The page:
Last Halloween my bigger boy wanted to be a monkey so I snatched up a super cheap costume at Old Navy (they carry a pretty cute assortment every year and they usually go on sale before Halloween, just FYI :).
I'm all about dressing the babes in things that I know they won't want to wear later and I never like to spend a ton, who knows if they will be awake to wear it...so...the Plump Pumpkin costume was born. It was easy and relatively quick. The wedges take a bit of time, but the 3D texture is totally worth it. This is a good project to do during naptime with a few episodes of Downton Abbey rolling!
Can anyone resist a little, fat baby dressed as a pumpkin?
1 Yard of orange fleece and a few scraps of green (I had some leftover, but add a little extra if you're
making a larger version, my little guy was wearing about a 3 month size here)
polyfill or scrap batting
snaps (sew on or with a snap setter, you could probably get away with velcro)
matching thread, sewing machine, etc...
*Sleeper, sweatpants, tights or other clothing of your choice to go under the costume. I had a cute orange and black striped sleeper that worked perfectly. What we are making here is sort of a jumper.
1. Build the Foundation
Note: You could skip this step if you have an orange onesie-bought or dyed-that you want to use.
2. Make the wedges
Each wedge is two pattern pieces sewn with right sides together. Leave a small opening to turn right sides out and stuff with polyfill or scrap batting. Then stitch the opening closed. They should look like crazy carrots...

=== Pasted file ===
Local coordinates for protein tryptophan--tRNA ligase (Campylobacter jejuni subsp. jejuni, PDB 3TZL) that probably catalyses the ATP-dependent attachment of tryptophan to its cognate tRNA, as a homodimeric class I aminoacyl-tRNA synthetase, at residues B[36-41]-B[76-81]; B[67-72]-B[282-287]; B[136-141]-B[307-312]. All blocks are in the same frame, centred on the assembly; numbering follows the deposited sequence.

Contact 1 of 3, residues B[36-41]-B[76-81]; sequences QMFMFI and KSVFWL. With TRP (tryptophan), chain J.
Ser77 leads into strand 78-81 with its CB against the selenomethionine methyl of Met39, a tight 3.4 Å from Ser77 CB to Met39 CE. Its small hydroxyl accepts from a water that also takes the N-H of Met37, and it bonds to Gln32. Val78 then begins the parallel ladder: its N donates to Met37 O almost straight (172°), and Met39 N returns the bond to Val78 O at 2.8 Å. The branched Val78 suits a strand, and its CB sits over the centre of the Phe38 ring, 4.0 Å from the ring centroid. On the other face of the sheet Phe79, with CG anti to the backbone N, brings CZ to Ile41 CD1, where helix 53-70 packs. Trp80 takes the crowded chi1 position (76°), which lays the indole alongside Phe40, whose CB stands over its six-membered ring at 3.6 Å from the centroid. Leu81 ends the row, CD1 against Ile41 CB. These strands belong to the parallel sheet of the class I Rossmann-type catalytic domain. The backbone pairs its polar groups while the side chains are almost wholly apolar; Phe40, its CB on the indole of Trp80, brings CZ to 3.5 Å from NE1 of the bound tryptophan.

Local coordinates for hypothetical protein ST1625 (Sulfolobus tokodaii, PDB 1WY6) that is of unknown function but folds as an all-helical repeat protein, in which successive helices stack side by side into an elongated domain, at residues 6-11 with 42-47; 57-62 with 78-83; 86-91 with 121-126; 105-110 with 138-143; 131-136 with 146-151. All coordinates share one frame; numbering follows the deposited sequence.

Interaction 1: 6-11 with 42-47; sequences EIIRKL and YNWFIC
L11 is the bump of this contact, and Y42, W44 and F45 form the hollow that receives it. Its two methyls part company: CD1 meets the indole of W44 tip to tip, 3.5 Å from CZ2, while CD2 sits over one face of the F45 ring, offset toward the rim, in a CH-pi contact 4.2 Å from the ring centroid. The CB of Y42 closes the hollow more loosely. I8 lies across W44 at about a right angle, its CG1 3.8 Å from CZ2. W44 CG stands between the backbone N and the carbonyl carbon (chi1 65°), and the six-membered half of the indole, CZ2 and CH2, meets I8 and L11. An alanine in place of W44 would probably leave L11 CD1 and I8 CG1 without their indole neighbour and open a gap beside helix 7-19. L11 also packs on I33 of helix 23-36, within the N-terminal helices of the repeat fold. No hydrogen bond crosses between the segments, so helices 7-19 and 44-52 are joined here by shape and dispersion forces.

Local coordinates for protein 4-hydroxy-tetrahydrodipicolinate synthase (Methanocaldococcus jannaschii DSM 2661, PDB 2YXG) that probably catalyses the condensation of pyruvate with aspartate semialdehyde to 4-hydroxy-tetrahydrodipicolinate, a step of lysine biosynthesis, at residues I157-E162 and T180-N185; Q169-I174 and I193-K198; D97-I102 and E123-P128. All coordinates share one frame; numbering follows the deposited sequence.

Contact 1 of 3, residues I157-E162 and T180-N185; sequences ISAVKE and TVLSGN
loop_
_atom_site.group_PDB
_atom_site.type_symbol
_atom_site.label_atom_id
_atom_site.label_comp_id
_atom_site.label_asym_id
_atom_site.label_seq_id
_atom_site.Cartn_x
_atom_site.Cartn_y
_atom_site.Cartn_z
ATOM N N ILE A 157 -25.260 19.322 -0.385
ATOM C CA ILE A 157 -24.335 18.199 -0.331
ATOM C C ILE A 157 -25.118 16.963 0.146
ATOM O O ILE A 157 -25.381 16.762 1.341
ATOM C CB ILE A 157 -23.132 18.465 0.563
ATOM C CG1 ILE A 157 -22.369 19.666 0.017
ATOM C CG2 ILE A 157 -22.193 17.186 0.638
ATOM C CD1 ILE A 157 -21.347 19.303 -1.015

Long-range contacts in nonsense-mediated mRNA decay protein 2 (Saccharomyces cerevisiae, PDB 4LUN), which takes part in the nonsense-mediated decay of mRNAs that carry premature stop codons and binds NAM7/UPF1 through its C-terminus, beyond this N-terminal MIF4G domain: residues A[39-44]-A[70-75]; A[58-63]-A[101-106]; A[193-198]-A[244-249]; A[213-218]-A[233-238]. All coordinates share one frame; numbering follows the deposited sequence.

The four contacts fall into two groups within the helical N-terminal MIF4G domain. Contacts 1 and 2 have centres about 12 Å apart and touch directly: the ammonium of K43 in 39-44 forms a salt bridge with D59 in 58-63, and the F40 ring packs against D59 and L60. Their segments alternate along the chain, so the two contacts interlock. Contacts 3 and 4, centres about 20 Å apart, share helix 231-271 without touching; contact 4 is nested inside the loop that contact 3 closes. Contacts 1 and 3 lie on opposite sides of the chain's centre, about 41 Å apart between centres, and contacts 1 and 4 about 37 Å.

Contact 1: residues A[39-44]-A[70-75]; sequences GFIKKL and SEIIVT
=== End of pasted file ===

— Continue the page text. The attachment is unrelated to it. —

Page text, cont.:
The number and size of the wedges depends on the size of your child and your preferred spacing. I wanted them very close together and the largest two are a little longer than the length from neck to crotch opening.
I used two extra large, four large, four medium and two small wedges. You want to end up with this.
The largest center wedge reaches from the neckline to the crotch opening (one in front and one in back), then they descend in size-the smallest being under each arm. Use the onesie to estimate the length of your wedges, width is up to you. Here they are all laid out so you can get a feel for the variation in size and how many you will need (these are sewn together but not stuffed yet).
After you complete the wedges, pin them in place on your foundation onesie (photo above), adjust as needed and sew them on by hand. I just did a few little hidden stitches at the top and bottom of each wedge. You could get fancy and sew them on in other spots as well or use some fabric glue, it really just depends on how you want them to lay, how active your child is and how finicky you are as a sewist/mama. I didn't mind a little twistage. :)
Fun, simple costume with lots of room to personalize. Link back and leave comments or send pics if you make one! I'd love to see it!
I'll be back this week or next with the hat pattern and tutorial! Gotta love a pumpkin hat!